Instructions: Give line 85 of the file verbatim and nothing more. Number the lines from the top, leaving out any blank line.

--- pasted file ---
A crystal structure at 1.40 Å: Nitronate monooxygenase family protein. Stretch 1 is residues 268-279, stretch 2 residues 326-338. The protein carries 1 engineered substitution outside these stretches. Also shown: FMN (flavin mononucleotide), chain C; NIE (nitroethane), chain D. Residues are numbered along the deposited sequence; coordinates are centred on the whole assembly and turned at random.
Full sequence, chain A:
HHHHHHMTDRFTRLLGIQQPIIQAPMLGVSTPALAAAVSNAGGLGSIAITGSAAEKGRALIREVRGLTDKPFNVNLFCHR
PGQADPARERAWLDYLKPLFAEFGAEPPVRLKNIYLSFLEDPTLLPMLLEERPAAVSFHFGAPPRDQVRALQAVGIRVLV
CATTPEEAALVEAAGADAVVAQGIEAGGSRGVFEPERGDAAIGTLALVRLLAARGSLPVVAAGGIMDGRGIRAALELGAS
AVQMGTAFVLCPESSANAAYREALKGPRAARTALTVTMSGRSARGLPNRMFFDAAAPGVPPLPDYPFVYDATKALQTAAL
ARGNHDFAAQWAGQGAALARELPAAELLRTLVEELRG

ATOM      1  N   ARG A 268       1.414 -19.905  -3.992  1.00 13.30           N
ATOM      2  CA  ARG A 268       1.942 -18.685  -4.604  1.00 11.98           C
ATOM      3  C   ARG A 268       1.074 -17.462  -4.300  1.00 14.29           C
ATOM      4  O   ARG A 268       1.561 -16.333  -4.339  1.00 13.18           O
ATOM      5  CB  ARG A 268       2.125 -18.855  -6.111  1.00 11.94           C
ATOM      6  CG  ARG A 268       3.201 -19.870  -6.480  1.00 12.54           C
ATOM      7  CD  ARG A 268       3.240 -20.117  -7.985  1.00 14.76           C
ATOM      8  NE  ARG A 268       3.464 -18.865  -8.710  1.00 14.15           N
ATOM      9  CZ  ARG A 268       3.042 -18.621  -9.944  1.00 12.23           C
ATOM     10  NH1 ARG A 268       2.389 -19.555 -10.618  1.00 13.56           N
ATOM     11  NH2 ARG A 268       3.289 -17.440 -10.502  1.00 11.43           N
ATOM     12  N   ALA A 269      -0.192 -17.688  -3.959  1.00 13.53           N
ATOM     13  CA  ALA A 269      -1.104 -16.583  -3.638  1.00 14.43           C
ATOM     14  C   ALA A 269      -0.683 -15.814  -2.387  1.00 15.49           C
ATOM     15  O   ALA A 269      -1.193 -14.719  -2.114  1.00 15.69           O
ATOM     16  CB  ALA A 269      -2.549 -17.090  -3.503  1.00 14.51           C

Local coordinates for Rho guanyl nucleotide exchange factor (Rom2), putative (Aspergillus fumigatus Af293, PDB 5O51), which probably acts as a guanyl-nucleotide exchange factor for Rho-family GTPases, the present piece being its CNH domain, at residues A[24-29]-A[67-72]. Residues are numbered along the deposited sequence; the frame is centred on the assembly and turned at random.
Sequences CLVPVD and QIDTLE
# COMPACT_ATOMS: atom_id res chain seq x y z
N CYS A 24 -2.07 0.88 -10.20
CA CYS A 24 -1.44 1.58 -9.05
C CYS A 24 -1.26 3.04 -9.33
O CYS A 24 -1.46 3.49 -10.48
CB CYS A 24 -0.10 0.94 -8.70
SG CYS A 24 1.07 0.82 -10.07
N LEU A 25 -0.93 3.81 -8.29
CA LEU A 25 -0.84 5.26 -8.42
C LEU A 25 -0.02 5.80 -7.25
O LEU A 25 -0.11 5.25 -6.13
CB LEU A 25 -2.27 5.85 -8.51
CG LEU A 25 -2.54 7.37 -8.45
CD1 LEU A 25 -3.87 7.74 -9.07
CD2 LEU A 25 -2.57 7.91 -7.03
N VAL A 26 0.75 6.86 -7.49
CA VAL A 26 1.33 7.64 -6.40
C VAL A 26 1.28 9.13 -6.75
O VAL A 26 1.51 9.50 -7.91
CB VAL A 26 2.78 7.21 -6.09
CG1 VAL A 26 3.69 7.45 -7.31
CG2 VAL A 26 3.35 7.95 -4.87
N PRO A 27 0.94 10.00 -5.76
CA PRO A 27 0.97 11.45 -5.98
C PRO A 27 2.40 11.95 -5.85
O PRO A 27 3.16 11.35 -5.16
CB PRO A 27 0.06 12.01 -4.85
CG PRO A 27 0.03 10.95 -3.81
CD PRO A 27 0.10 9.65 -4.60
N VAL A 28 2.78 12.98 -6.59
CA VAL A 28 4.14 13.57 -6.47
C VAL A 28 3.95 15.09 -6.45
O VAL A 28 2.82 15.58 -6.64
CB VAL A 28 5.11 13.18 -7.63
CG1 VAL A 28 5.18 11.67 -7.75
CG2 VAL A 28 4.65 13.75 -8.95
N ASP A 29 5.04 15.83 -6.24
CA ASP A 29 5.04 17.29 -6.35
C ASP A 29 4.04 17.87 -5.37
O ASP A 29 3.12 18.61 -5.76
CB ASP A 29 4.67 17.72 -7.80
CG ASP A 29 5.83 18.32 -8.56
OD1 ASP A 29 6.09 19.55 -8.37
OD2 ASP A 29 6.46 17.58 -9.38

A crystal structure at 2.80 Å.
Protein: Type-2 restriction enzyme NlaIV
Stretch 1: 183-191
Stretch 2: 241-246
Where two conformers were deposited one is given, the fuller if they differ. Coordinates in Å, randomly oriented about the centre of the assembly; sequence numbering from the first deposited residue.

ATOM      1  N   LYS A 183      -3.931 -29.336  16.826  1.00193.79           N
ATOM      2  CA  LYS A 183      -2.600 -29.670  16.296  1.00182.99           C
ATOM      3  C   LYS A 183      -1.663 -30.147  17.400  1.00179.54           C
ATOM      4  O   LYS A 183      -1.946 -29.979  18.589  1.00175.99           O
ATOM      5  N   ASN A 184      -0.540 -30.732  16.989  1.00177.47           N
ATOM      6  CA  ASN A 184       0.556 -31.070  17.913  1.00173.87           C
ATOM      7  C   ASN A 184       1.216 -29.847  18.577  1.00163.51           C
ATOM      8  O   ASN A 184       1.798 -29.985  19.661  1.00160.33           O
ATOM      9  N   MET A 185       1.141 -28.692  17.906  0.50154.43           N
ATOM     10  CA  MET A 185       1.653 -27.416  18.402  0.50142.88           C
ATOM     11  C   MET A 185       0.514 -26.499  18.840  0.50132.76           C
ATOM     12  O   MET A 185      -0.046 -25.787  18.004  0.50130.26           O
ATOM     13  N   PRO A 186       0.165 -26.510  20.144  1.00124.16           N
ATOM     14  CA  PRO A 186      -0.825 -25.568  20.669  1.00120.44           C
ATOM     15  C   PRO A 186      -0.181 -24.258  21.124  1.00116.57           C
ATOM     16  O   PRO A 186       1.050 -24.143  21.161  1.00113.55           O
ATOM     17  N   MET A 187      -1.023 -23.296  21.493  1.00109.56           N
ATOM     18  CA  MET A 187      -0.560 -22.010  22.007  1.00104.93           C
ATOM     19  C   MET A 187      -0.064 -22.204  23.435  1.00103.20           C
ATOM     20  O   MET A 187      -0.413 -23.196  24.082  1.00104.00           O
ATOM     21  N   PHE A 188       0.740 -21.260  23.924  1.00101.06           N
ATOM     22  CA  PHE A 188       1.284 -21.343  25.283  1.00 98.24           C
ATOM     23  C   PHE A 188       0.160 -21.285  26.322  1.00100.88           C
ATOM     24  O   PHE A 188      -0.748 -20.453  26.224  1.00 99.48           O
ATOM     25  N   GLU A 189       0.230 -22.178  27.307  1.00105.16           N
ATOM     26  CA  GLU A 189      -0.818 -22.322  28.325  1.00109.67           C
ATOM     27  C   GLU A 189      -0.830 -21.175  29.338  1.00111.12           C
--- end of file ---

ATOM     11  C   MET A 185       0.514 -26.499  18.840  0.50132.76           C